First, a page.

Friday, October 31, 2014

Preventing ACL Injuires

The ACL, or anterior cruciate ligament, is a very important structure for knee stability.  It has many functions in the knee, but the most important are to prevent abnormal shifting and rotation of the joint.  Many of us know someone who has torn an ACL, and the injury in young athletes can often kill a season.  When I make the diagnosis in my patients, it is often met with tears and many, many questions.

Fortunately, most people who suffer an ACL tear will do well with a surgery to reconstruct the ligament.  It takes several months to return from the injury, but athletes are usually able to return to their sport at the same level after rehabilitation.

ACL injuries most commonly occur from “noncontact” events.  These include quick changes of direction combined with sudden stopping, landing awkwardly from a jump, or pivoting with the knee nearly fully extended when the foot is planted on the ground.  Sometimes, player-to-player contact causes a tear, as well.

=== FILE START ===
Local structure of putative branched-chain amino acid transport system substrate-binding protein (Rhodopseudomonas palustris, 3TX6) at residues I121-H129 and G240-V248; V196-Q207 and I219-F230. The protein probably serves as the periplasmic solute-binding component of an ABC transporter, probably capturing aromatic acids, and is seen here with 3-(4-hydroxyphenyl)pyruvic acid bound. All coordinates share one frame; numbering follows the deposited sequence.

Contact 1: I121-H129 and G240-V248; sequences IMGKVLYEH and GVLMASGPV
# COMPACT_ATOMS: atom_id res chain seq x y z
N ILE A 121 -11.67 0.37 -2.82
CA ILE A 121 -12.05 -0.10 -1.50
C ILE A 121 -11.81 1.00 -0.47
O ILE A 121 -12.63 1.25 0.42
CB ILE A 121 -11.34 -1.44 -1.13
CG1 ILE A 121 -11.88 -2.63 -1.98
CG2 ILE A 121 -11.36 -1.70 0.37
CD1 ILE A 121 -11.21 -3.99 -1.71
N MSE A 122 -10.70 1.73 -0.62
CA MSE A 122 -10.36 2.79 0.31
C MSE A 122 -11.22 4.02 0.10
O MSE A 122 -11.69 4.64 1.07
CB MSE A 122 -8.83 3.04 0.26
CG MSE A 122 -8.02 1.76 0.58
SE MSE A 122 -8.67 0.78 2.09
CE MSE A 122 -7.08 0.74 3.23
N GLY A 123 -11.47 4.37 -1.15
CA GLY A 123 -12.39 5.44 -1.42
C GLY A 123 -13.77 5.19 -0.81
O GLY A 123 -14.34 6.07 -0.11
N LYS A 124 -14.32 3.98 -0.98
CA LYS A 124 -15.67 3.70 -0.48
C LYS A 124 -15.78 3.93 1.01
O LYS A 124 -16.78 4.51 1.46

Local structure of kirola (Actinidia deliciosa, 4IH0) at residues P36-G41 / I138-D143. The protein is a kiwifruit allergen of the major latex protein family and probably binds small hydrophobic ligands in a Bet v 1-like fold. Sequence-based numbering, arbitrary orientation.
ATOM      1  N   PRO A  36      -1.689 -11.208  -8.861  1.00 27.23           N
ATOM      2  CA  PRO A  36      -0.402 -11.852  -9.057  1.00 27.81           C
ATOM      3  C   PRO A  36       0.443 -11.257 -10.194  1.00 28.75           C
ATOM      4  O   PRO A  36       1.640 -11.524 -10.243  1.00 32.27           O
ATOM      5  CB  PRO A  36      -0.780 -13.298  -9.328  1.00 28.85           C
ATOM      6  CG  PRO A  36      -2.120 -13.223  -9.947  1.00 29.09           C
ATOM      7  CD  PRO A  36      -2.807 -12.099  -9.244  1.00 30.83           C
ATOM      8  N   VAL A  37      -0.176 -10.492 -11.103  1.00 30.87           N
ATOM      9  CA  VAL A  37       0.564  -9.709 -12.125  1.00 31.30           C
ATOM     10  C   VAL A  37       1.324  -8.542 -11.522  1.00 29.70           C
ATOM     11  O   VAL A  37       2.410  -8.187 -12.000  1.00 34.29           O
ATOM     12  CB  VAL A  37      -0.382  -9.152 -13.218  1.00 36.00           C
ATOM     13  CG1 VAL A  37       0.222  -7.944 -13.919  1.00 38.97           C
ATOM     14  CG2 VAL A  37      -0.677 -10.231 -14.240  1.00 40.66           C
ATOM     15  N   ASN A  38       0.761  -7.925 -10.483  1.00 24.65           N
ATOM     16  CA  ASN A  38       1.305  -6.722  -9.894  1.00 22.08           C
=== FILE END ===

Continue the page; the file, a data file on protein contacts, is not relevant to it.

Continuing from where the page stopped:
Research shows that female athletes may be at higher risk than males for ACL injuries.  This seems to be because females may perform actions like cutting, landing, and pivoting in a more knock-kneed position.  Other issues may be tightness of the hip and knee joints or weaker hamstrings.  All of these findings in the legs of athletes combine to increase risk for injury.

The best treatment for the ACL is to prevent injury to it.  Studies show that targeting weak muscles in the hips can help decrease the knock-kneed landing position.  We often use specific types of training, like jump routines and learning to pivot properly, to help prevent ACL injuries.  Programs like these are more effective when they start young.  

It may be optimal to start prevention programs during early adolescence, prior to the development of habits that increase the risk of injury.  I recommend preseason screening of athletes to identify young athletes who are at high risk and who would therefore benefit from targeted training.  There is no way to completely avoid risk of ACL injuries, but strengthening may be the best way we know to decrease it.